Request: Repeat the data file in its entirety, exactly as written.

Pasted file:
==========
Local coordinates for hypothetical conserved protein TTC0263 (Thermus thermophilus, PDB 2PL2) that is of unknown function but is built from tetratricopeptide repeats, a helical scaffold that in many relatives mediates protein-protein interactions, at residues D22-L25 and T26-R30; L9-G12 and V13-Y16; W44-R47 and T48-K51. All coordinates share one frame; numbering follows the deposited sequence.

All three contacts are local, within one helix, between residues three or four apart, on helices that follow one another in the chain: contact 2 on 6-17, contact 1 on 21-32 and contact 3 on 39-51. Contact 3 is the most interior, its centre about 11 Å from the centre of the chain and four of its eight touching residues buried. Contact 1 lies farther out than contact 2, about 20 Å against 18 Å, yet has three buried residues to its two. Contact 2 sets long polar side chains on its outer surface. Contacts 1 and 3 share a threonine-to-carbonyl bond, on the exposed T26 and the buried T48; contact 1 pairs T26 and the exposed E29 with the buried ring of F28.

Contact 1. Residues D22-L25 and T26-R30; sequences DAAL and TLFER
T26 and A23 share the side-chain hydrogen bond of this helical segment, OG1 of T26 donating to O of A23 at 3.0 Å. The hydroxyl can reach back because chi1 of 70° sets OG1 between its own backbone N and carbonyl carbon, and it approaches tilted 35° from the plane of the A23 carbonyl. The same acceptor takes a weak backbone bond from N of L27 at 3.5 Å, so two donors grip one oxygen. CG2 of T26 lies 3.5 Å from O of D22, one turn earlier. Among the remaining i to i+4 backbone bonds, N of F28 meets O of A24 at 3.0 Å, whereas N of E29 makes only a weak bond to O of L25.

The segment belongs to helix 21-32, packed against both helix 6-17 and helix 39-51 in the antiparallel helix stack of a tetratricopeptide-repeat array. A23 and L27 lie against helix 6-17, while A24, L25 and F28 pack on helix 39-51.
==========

Local coordinates for hypothetical conserved protein TTC0263 (Thermus thermophilus, PDB 2PL2) that is of unknown function but is built from tetratricopeptide repeats, a helical scaffold that in many relatives mediates protein-protein interactions, at residues D22-L25 and T26-R30; L9-G12 and V13-Y16; W44-R47 and T48-K51. All coordinates share one frame; numbering follows the deposited sequence.

All three contacts are local, within one helix, between residues three or four apart, on helices that follow one another in the chain: contact 2 on 6-17, contact 1 on 21-32 and contact 3 on 39-51. Contact 3 is the most interior, its centre about 11 Å from the centre of the chain and four of its eight touching residues buried. Contact 1 lies farther out than contact 2, about 20 Å against 18 Å, yet has three buried residues to its two. Contact 2 sets long polar side chains on its outer surface. Contacts 1 and 3 share a threonine-to-carbonyl bond, on the exposed T26 and the buried T48; contact 1 pairs T26 and the exposed E29 with the buried ring of F28.

Contact 1. Residues D22-L25 and T26-R30; sequences DAAL and TLFER
T26 and A23 share the side-chain hydrogen bond of this helical segment, OG1 of T26 donating to O of A23 at 3.0 Å. The hydroxyl can reach back because chi1 of 70° sets OG1 between its own backbone N and carbonyl carbon, and it approaches tilted 35° from the plane of the A23 carbonyl. The same acceptor takes a weak backbone bond from N of L27 at 3.5 Å, so two donors grip one oxygen. CG2 of T26 lies 3.5 Å from O of D22, one turn earlier. Among the remaining i to i+4 backbone bonds, N of F28 meets O of A24 at 3.0 Å, whereas N of E29 makes only a weak bond to O of L25.

The segment belongs to helix 21-32, packed against both helix 6-17 and helix 39-51 in the antiparallel helix stack of a tetratricopeptide-repeat array. A23 and L27 lie against helix 6-17, while A24, L25 and F28 pack on helix 39-51.